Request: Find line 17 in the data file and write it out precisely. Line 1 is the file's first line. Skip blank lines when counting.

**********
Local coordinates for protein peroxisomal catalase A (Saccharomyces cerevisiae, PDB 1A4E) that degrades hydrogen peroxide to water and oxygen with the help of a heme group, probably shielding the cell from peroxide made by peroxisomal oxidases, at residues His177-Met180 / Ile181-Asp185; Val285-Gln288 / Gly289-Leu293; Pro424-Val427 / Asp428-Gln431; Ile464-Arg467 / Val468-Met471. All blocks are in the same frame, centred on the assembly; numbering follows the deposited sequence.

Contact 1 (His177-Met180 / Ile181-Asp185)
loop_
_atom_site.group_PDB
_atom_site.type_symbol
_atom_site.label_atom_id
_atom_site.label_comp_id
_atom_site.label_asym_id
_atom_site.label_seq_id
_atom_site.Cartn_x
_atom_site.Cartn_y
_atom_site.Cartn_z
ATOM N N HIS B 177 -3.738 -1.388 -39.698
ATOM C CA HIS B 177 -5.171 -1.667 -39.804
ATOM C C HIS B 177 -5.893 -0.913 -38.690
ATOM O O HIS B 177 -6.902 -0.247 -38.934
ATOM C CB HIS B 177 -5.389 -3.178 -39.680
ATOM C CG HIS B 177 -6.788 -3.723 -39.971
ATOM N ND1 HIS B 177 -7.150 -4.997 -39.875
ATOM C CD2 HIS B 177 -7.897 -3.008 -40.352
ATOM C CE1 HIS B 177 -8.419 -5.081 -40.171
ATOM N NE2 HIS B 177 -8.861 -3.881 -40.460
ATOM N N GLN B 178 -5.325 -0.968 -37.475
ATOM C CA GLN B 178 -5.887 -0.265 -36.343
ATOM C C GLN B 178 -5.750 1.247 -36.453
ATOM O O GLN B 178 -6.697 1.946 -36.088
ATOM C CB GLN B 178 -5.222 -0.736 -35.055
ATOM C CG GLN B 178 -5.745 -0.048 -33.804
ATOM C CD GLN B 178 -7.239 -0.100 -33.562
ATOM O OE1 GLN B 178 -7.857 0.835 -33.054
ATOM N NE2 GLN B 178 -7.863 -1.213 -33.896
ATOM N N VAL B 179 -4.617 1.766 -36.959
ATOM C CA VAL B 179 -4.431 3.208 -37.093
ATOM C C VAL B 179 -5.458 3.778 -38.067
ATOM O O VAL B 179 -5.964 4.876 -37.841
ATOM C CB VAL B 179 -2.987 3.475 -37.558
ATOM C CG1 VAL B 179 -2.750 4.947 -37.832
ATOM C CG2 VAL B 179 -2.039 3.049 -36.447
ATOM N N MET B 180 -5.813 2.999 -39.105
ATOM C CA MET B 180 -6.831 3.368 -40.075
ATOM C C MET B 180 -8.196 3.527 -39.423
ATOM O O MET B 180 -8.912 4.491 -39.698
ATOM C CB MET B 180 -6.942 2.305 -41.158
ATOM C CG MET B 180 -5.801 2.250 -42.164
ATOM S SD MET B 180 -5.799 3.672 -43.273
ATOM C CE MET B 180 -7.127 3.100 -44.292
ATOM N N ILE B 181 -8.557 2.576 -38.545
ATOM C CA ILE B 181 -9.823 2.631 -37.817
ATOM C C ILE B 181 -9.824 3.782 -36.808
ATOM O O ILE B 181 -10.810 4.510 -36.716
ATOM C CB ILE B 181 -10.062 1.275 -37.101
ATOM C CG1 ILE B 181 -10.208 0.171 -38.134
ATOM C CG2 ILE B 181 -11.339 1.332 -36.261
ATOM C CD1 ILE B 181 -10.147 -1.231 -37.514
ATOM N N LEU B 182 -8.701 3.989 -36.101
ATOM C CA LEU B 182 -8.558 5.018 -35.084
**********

ATOM C CB HIS B 177 -5.389 -3.178 -39.680